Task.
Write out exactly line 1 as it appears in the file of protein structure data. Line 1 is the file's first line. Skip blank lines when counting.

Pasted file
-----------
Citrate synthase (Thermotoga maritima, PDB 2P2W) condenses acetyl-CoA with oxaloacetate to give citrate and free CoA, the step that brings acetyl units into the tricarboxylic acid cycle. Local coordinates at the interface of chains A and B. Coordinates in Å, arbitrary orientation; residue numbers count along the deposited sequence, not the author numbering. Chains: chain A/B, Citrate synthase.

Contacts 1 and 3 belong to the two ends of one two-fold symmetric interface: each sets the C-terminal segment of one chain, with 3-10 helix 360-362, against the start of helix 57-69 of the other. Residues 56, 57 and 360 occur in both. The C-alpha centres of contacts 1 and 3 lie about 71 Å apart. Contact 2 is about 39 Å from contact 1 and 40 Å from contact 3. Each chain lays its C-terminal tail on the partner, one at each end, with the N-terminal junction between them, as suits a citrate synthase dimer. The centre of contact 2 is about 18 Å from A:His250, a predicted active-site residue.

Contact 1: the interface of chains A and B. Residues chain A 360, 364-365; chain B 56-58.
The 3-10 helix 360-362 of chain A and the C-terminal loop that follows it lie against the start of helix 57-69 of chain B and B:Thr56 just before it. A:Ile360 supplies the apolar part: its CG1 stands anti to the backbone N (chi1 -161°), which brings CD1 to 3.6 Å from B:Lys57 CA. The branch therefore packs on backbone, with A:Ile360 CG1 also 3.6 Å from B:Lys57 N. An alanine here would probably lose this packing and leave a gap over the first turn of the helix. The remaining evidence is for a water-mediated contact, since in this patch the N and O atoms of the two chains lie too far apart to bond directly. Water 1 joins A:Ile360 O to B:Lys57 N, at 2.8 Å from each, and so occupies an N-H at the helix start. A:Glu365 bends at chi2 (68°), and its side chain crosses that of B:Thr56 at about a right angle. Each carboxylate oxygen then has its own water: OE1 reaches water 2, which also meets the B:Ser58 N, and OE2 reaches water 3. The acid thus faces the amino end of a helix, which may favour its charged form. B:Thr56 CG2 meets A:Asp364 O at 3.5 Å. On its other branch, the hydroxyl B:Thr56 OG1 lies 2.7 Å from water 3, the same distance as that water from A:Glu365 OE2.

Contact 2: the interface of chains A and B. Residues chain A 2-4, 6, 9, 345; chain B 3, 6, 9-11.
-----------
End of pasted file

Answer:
Citrate synthase (Thermotoga maritima, PDB 2P2W) condenses acetyl-CoA with oxaloacetate to give citrate and free CoA, the step that brings acetyl units into the tricarboxylic acid cycle. Local coordinates at the interface of chains A and B. Coordinates in Å, arbitrary orientation; residue numbers count along the deposited sequence, not the author numbering. Chains: chain A/B, Citrate synthase.